What you need to know about buying foreclosed properties

Foreclosed homes typically happen when the borrower stops making payments on their mortgage, and the bank or secured creditor repossesses the house so that it can be sold off to repay the balance of the defaulted loan. While stories of homes being routinely foreclosed were common during the 2010 United States foreclosure crisis, as the economy has recovered, fewer and fewer foreclosures are being made, with RealtyTrac estimating the rate of foreclosures has fallen more than 62% since 2010. Thus, snapping up a foreclosed home may seem like a great opportunity now that the phenomenon isn’t as much of an epidemic, but before you consider this, there are a few things that you should keep in mind.

 

Foreclosed neighborhoods are risky

This was particularly a problem during the recession, where communities of foreclosed properties were a common occurrence. Wisebread cautions that buying a property in a neighborhood where several homes are in foreclosure is problematic, with the value of the properties declining significantly as other homes in the area are going for much less. If you buy a foreclosed home in a risky neighborhood, there’s the danger that the home value could plummet.

 

Avoid auctions unless you’re prepared

Houselogic warns against buying a foreclosed home at auction, as you won’t have the opportunity to tour the house before bidding. Many people leave their homes because they can’t afford the upkeep, leaving the house in a terrible state before it’s finally put up for auction. If you’re sure you want to buy a house at auction, they suggest bidding no more than 70% of the estimated value, as costly repairs are likely.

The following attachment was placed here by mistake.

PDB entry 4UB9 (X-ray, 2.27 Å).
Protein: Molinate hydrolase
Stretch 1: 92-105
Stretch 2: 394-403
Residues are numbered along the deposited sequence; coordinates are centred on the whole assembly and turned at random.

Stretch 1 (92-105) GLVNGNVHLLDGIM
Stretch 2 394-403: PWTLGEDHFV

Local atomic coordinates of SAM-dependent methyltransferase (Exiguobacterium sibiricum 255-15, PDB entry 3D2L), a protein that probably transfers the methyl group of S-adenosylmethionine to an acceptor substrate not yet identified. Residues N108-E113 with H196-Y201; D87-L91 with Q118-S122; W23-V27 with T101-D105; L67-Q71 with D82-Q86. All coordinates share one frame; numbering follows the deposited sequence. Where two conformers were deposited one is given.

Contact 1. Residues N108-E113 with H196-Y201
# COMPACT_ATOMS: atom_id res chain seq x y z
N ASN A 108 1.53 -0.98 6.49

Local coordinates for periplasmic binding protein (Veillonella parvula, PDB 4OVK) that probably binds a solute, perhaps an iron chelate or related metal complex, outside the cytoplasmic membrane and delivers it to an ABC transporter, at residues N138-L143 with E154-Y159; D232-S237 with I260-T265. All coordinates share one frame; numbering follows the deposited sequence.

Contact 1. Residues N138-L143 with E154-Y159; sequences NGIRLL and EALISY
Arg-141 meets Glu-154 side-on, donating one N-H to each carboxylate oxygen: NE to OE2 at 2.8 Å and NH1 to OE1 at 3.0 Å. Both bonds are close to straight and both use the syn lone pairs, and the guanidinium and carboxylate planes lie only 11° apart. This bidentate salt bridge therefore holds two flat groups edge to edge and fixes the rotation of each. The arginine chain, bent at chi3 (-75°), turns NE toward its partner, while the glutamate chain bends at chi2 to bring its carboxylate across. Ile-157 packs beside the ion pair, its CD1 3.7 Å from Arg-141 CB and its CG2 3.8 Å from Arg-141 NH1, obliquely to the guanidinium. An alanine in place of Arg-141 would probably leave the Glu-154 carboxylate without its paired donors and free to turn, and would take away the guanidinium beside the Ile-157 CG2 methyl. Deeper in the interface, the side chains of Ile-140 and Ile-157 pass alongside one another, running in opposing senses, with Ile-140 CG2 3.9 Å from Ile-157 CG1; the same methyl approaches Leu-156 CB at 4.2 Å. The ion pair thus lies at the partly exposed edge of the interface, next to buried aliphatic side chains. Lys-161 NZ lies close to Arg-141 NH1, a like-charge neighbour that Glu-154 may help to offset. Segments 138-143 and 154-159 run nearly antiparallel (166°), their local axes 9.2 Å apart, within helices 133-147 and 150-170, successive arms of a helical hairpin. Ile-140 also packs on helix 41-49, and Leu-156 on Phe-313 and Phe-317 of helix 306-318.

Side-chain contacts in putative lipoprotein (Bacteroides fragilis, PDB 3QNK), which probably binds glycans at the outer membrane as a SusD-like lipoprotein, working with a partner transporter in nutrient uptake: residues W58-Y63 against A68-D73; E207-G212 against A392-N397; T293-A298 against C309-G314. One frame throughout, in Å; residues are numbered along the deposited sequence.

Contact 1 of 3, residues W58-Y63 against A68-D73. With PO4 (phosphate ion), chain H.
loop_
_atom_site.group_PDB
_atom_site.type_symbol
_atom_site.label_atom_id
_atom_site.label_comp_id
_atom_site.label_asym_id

Clean titles

For Sale by Owner warns that homes in foreclosure, while they may seem like a bargain, can often have complicated issues attached to them, where various creditors are arguing over who is owed what or unpaid taxes. All of this makes closing the title to the home very complicated and potentially costly. If the title isn’t clean, meaning there are no liens or levies against it, the deal could potentially not go through. Foreclosed titles are often quite tricky to navigate.

 

Stick to bank owned foreclosures

Wisebread suggests bank owned foreclosures due to the fact that title issues have been cleared up, and most importantly, you have the right to tour the property and do a home inspection, so you can see if this bargain is as good a deal as it seems.

 

You’ll need a pre-approval letter

Before making an offer, you’ll need a pre-approval letter from your mortgage issuer laying out the maximum amount of a mortgage you qualify for. This proves to the seller that you’re serious and have the means to buy the foreclosed property. In a foreclosure sale, this type of pre-approval letter is typically non-negotiable, so you’ll have to have all your financial ducks in a row.

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